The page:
WNED, Buffalo’s PBS affiliate, is suing LeVar Burton. The lawsuit, filed days ago, accuses Burton of, among other things, copyright infringement and breach of contract. One focus of the suit is Burton’s use of his Reading Rainbow catchphrase, “But you don’t have to take my word for it,” as the signoff line on his new podcast. Attorney Paul Cambria spoke to WBEN about the case and how it could proceed. The full interview is available here.
Validity of suit
WBEN asked Mr. Cambria if the show has a valid reason to sue over this catchphrase despite the seemingly “trivial” nature of the suit. Mr. Cambria explained that the phrase is a service mark and Burton’s use of it is an interesting legal issue. “The question,” he went on, “is going to be whether or not the consumer or listener of Burton will believe that his show is in some way affiliated or connected to Reading Rainbow or WNED, which is what they control.”
Mr. Cambria told WBEN that WNED “might even have to do a survey to see whether or not people associate or confuse this catchphrase with Reading Rainbow or WNED.” He explained that these instances are fairly common. “Phrases are coined and some are indelibly associated with a certain company, brand, or whatever, and the question will be whether or not here there will be some kind of confusion,” Mr. Cambria went on. If there is confusion, Mr. Cambria said that WNED may be able to get an injunction and stop Burton from using the phrase but, given how common the phrase is, Mr. Cambria told WBEN that he is “not too sure that this is going to be an easy issue for some court to decide.”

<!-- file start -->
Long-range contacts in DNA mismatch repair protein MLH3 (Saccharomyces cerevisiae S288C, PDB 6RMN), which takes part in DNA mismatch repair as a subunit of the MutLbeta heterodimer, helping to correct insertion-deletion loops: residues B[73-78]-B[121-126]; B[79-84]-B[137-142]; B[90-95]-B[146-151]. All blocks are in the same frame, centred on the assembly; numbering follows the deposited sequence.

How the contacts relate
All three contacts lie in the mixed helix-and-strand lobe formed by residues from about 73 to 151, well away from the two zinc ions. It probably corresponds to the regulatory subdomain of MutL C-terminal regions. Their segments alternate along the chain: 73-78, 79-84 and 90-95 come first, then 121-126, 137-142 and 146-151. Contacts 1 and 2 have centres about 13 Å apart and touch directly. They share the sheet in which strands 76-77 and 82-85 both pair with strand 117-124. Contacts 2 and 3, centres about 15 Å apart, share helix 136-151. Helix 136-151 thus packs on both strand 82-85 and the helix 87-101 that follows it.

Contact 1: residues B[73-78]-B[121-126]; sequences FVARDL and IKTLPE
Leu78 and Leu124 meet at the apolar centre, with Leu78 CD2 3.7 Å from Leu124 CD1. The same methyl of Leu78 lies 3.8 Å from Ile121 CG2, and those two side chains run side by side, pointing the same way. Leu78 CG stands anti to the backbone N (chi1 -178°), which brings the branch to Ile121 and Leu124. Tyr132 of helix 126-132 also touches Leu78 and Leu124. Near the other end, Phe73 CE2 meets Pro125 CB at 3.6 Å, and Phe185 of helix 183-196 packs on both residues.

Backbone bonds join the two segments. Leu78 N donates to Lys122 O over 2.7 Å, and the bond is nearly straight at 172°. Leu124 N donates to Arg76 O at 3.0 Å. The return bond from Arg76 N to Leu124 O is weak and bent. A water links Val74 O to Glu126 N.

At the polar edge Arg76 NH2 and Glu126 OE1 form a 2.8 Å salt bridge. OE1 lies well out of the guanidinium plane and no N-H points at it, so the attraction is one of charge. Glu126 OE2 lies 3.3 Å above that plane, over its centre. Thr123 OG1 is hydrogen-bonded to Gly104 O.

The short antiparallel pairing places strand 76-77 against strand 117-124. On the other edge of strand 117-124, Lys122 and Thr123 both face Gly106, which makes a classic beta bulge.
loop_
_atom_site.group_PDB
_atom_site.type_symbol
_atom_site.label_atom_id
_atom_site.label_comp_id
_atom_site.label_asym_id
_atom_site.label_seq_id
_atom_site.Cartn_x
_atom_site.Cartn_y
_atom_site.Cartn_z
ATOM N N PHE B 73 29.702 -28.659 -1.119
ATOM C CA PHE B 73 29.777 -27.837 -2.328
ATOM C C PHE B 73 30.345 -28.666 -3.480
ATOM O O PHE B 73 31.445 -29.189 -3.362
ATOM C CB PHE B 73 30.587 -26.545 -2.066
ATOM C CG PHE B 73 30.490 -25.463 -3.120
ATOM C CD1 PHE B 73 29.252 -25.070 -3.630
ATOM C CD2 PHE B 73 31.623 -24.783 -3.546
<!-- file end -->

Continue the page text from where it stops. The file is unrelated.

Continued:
Mr. Cambria explained that the issue is not separating LeVar Burton from Reading Rainbow, but whether or not people associate the phrase, “But you don’t have to take my word for it” too closely with Reading Rainbow for Burton to use it without capitalizing on the former show’s goodwill. “If you’re doing something that confuses someone else’s property, then there’s a remedy for that,” Mr. Cambria said.
Number of copyright suits has increased
WNED asked Mr. Cambria if the number of copyright lawsuits based on catchphrases has increased over the past years. “Absolutely,” Mr. Cambria responded. “The reason is because people now have podcasts and YouTube and all of these things that you can just do for little or no cost and, all of a sudden, be in business,” he explained.
“The infringement opportunities are greater than they were in the past where you’d have to convince a network or a radio station or a publication to carry your program,” Mr. Cambria continued. “Now, you can just have a podcast. […] There are a lot of these [lawsuits] and there will be a lot more,” he explained.
About Paul J. Cambria, Jr.
The chair of Lipsitz Green Scime Cambria’s Criminal Defense Trials and Appeals Practice Area, Mr. Cambria advises clients on criminal trials, criminal appeals, constitutional and First Amendment law, zoning and land use, antitrust, and professional licensing defense. He divides his time between the firm’s offices in Buffalo and Los Angeles.